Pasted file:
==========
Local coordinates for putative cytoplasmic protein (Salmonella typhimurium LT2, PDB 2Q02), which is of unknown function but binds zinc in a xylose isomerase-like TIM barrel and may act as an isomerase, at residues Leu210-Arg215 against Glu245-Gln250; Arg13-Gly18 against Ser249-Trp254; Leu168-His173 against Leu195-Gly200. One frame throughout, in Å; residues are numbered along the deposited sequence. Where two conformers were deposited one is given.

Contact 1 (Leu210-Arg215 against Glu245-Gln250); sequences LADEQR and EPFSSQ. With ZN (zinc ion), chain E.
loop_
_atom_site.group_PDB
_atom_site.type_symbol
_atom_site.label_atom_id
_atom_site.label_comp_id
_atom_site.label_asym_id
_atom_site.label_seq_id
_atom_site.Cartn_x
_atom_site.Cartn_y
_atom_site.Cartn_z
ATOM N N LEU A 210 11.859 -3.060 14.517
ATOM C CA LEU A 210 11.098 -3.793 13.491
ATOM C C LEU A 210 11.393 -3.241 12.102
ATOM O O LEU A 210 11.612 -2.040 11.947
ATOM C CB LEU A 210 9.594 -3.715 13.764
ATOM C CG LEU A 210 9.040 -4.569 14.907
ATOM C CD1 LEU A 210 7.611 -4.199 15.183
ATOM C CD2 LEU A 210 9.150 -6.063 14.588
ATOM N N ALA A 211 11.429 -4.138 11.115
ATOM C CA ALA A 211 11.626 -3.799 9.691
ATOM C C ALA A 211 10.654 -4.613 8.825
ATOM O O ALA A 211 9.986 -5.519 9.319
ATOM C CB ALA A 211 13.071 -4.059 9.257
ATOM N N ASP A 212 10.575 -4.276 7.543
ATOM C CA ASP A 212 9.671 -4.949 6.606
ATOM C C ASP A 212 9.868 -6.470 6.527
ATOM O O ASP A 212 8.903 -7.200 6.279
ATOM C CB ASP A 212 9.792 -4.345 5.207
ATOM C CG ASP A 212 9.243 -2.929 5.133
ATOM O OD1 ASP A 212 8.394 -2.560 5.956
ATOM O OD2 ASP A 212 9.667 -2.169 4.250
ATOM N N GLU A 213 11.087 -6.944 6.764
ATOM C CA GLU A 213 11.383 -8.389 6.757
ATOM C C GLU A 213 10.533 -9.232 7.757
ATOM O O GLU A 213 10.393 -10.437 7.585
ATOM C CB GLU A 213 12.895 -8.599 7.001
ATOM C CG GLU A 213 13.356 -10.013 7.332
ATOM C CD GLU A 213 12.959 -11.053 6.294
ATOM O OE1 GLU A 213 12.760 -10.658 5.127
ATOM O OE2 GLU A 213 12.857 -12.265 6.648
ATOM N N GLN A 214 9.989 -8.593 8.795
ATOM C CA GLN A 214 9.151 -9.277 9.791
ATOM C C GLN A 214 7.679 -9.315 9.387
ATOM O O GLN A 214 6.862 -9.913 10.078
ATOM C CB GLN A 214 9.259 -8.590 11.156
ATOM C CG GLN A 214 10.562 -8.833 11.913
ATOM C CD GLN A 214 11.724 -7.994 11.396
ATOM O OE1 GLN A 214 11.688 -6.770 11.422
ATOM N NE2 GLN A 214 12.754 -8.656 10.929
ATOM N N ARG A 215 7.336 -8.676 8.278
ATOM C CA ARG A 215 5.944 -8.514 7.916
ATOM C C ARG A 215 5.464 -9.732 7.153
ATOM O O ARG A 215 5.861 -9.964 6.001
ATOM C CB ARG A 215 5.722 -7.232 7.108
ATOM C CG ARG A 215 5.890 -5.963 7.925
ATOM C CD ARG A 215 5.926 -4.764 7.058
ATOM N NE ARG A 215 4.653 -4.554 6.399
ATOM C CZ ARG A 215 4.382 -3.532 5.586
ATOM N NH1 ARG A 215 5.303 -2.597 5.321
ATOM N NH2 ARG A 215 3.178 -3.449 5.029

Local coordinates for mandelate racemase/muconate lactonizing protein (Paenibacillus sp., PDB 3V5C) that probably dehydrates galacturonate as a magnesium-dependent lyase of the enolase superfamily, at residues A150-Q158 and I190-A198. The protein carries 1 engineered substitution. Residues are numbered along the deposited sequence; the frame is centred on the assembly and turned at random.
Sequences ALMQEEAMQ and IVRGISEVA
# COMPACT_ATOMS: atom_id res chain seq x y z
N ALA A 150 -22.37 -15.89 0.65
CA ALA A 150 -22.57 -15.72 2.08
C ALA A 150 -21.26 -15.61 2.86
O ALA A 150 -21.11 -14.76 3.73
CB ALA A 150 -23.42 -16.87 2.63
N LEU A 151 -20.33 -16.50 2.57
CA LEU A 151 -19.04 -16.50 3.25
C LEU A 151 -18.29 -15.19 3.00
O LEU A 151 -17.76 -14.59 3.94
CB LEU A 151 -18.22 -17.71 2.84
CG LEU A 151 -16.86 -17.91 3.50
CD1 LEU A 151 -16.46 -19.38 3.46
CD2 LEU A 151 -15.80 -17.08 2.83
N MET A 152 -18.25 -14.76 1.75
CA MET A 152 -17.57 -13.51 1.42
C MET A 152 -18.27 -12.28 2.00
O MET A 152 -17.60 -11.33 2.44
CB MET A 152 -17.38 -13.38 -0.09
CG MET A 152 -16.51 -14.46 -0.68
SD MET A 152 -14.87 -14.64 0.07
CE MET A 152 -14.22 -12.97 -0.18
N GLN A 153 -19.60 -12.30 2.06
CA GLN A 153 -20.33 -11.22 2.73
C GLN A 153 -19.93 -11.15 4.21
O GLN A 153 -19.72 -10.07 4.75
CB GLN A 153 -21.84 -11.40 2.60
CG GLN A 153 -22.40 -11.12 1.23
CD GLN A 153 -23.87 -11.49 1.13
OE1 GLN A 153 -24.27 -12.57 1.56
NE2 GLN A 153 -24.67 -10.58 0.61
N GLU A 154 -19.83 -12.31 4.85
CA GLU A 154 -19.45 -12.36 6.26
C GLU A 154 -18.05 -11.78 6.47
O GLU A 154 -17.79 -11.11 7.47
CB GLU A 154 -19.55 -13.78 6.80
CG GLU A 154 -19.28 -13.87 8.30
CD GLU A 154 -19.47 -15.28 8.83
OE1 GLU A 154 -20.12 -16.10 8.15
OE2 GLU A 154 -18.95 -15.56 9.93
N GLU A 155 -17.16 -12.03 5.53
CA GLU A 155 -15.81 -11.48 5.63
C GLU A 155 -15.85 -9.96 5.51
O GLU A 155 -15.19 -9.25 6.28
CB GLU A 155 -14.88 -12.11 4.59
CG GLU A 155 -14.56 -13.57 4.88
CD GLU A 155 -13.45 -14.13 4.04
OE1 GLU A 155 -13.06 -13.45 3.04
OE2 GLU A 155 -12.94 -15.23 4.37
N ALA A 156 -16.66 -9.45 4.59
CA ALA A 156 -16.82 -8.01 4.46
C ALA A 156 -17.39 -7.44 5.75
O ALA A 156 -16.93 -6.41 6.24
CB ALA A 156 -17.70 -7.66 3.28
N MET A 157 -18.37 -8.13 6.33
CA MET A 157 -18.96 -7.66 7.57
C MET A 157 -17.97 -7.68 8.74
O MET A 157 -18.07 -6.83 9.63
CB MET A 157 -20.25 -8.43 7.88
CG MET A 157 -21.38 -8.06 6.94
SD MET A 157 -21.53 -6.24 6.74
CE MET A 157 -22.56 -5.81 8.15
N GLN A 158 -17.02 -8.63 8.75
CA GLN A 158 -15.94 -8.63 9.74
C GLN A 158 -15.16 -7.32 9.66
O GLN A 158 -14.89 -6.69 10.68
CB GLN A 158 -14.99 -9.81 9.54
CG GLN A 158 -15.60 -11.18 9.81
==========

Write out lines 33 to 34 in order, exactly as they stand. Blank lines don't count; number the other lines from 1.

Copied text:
ATOM O OD2 ASP A 212 9.667 -2.169 4.250
ATOM N N GLU A 213 11.087 -6.944 6.764